The Midway at Luna Park 1915

Now it’s summer and American tradition suggests we take a trip to the amusement park. If our car could travel not only over the roads but also through time, we would point it back 100 years and take a spin out West Fourth Street to spend the afternoon at Luna Park.

1915 was a shining year in the first golden age of Mansfield’s summer fun park: the place was within its first decade of life and the paint was still fresh, the games were all novel, the laughs were all brand new.

Later on in the 1920s the place changed its character quite a bit, so this photo essay takes a look at the opening chapter of Luna Park and how it looked originally.

When Luna Park was founded there were already two key elements in full swing at North Lake that set the stage for a resort atmosphere: the Casino had opened in 1893 with stage shows and an ice cream parlor; and the White Maple dance hall started drawing crowds in 1904.

There were plenty of reasons for people to ride the streetcar out to the end of the line on Fourth Street, but the Mansfield Railway, Light & Power Company wanted to make the trip irresistible to kids and families. So they filled up the acreage between the theater and the dance hall with all the attractions of a full-fledged amusement park.

On the high ground next to the dance hall they built the figure-eight toboggan ride (roller coaster) and on the level ground beside the Casino and the pool was the area of midway attractions and the merry go round.


Entrance

A hundred years ago the modest boulevard entering North Lake Park from Fourth Street was the gate to Luna Park, all located to the west (left) of the road.

Park Streetcars

The Casino streetcar came into the park from Fourth Street, the tracks running alongside what is today Westbrook Avenue and stopping near the front of the new pavilion. Summertime held the promise of open-air, breezy trolleys–seen below stopped in front of Luna Park.

Attractions

This insurance map from 100 years ago shows the layout of Luna Park at that time. In later years Toby’s Run was rerouted, with the deep creekbed we know today, through the site of the Casino and the pool. Only one building pictured here survives today: at the corner of the designated Park Road and Not Named. At that time it was a restaurant.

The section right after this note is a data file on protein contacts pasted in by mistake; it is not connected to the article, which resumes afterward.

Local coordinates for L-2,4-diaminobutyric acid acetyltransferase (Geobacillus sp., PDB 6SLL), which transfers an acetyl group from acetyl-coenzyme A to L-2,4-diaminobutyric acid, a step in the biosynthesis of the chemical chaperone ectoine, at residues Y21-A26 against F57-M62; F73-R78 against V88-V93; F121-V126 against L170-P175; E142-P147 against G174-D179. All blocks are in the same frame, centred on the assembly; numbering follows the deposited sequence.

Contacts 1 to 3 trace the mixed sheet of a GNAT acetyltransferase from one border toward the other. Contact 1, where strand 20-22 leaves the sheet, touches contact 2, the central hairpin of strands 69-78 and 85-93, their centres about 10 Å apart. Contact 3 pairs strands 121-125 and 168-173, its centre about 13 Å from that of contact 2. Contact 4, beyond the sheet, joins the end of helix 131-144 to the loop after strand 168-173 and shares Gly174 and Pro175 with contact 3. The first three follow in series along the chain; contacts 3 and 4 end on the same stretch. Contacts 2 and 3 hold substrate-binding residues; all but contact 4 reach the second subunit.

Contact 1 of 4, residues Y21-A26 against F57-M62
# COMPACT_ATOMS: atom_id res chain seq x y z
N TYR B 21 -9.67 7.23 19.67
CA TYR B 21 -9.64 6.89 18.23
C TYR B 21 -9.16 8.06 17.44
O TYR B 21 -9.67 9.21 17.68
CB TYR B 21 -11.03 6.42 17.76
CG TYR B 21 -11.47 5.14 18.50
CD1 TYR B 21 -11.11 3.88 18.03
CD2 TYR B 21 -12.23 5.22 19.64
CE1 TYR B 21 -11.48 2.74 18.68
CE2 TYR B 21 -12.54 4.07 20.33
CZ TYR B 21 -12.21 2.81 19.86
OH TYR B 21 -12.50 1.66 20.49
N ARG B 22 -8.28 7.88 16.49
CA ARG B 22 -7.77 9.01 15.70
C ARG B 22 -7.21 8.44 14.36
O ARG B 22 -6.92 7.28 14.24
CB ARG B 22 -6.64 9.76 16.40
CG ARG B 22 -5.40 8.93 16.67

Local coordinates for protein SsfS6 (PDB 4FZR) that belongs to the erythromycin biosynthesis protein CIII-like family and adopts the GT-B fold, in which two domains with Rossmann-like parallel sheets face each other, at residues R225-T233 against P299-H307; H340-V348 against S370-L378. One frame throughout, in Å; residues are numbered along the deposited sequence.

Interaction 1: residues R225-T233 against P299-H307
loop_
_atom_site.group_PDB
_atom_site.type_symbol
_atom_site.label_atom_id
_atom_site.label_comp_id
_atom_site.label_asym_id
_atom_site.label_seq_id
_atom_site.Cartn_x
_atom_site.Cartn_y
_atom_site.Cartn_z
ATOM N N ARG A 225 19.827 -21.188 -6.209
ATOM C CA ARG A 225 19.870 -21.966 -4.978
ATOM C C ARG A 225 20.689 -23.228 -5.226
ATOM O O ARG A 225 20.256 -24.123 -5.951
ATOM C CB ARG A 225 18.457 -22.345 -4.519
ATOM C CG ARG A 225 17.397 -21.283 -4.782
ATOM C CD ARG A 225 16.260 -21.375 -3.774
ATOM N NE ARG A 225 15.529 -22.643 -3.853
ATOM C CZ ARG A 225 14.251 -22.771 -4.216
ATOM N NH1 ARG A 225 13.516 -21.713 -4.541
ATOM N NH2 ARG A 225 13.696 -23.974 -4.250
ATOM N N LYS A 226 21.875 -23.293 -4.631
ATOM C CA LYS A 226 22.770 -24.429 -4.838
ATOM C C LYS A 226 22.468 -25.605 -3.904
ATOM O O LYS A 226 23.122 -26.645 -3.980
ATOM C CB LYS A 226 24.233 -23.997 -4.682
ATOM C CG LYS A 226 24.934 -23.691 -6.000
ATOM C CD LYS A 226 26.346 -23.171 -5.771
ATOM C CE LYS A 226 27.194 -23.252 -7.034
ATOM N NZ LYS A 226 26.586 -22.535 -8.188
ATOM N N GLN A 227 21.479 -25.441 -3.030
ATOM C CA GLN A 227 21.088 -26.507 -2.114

An insurance map shows the layout of food stands located in the midway at Luna Park, as well as the various games where you could win a kewpie doll.

A large conical-roofed open-air pavilion at Luna Park served as a picnic and party shelter.
Built originally to house the Merry-go-Round it proved more useful for gatherings, so the carousel was placed outside, disassembled at the end of every summer season and stored in the lower back-barn area of the Casino (background right).

Seen below from left to right: the Funhouse, the pool, and the Casino.
The merry-go-round spins in and out of focus.
Looming in the background of most photo album pictures from early Luna Park is the roller coaster.

The swimming pool at Luna Park was fed directly from Toby’s Run and the water was so cold it had to be pretty hot outside for people to want to get in there. In the background is the rear of the Casino.

The food concession stand on the midway seen in these two images was operated by the Mansfield Pure Milk Company, who became very well known in later years throughout several states under the name: Isaly’s.

There were no seat belts on Mansfield’s first coaster, only comfy seats.

A hundred years ago, the North Lake consisted of three small connected lakes, one of which extended westward through today’s parking lots where a forlorn goose (below) wonders what happened to his lagoon. A terrific rainfall flooded the park in 1924 and filled this lake with gravel and silt.

Each of these two photos captures the very spot where the other was taken.

A hundred years ago there were plenty of ways to get out of Mansfield: on the train, on the interurban streetcars, by automobile… but who would want to leave when there was so much fun to be had on the edge of town?

This photograph, scanned from a glass negative, was taken from the tracks of he B&O Railroad… today known as the Richland B&O Trail.

At night it was a marvel to behold because the Mansfield Railway, Light & Power Company lit up the grounds with 10,000 light bulbs.



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